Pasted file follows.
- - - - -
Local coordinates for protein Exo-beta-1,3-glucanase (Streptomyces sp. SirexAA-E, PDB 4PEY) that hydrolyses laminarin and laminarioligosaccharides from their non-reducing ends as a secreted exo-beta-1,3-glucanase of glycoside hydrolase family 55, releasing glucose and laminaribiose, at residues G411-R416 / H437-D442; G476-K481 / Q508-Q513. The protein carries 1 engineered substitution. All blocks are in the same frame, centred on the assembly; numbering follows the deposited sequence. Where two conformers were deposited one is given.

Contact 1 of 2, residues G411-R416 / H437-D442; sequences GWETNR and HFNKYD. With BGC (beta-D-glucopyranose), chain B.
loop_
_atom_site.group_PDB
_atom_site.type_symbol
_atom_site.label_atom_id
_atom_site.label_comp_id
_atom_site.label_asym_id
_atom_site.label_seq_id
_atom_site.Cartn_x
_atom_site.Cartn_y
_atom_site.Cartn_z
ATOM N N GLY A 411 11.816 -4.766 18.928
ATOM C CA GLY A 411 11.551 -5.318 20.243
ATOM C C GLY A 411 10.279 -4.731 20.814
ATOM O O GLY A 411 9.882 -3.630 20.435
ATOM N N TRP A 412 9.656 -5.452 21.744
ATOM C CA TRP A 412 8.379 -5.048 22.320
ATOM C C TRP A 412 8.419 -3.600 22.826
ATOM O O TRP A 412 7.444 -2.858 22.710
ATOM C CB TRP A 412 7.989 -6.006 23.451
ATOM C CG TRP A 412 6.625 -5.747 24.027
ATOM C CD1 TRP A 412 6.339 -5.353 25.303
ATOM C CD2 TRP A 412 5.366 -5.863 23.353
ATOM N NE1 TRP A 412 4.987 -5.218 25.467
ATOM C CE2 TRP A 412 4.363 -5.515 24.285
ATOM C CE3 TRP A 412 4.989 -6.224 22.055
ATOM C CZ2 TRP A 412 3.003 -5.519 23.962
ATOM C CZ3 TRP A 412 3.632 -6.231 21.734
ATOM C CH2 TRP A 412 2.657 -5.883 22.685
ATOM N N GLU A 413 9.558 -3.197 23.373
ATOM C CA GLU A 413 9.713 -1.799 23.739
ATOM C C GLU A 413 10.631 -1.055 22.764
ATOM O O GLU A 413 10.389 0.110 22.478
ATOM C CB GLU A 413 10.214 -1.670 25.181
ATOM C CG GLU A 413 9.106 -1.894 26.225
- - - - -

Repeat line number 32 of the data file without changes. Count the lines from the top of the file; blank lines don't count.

ATOM C CA GLU A 413 9.713 -1.799 23.739